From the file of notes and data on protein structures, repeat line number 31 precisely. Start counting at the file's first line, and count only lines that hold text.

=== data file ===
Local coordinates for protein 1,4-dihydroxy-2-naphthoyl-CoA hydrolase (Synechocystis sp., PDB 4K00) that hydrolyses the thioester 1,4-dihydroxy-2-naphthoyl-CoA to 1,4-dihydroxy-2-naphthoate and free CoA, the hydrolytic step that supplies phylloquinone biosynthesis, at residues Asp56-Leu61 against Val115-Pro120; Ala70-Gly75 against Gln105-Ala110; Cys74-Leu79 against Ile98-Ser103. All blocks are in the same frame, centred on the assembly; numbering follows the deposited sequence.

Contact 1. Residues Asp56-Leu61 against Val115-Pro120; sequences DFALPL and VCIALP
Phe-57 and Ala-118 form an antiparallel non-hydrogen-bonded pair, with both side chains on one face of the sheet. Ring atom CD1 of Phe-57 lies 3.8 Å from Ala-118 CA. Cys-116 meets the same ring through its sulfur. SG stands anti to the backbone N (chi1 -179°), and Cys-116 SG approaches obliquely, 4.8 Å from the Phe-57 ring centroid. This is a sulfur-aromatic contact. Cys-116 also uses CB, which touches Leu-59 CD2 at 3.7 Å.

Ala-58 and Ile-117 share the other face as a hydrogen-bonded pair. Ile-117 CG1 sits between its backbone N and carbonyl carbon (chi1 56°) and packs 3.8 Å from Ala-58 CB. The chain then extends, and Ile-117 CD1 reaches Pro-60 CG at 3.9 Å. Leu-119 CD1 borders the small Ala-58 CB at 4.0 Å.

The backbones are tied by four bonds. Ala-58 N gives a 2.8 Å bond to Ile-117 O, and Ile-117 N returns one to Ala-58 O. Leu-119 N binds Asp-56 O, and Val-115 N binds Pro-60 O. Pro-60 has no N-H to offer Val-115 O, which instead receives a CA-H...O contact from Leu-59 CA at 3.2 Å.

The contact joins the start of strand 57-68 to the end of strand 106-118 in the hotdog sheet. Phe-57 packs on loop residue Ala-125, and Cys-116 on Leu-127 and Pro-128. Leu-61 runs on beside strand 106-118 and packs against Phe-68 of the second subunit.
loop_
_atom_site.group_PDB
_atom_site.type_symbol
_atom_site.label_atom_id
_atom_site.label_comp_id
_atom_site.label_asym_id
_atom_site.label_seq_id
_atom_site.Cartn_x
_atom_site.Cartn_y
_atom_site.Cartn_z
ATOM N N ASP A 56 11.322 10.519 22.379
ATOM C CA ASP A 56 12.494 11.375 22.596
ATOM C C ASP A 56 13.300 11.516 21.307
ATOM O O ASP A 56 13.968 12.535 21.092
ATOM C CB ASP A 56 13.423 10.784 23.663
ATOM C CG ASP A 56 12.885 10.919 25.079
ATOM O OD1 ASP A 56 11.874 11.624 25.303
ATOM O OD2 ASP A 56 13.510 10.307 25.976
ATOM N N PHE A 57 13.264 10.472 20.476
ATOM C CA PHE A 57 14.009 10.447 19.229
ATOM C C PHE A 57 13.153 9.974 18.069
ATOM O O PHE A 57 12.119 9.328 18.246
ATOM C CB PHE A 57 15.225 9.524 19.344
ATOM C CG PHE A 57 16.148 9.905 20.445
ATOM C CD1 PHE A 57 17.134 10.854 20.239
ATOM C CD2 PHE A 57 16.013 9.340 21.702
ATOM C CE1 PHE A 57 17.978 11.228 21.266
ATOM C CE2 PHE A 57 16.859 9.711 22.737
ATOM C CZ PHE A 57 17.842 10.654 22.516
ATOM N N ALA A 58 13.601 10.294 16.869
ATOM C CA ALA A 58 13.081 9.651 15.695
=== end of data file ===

ATOM C CD1 PHE A 57 17.134 10.854 20.239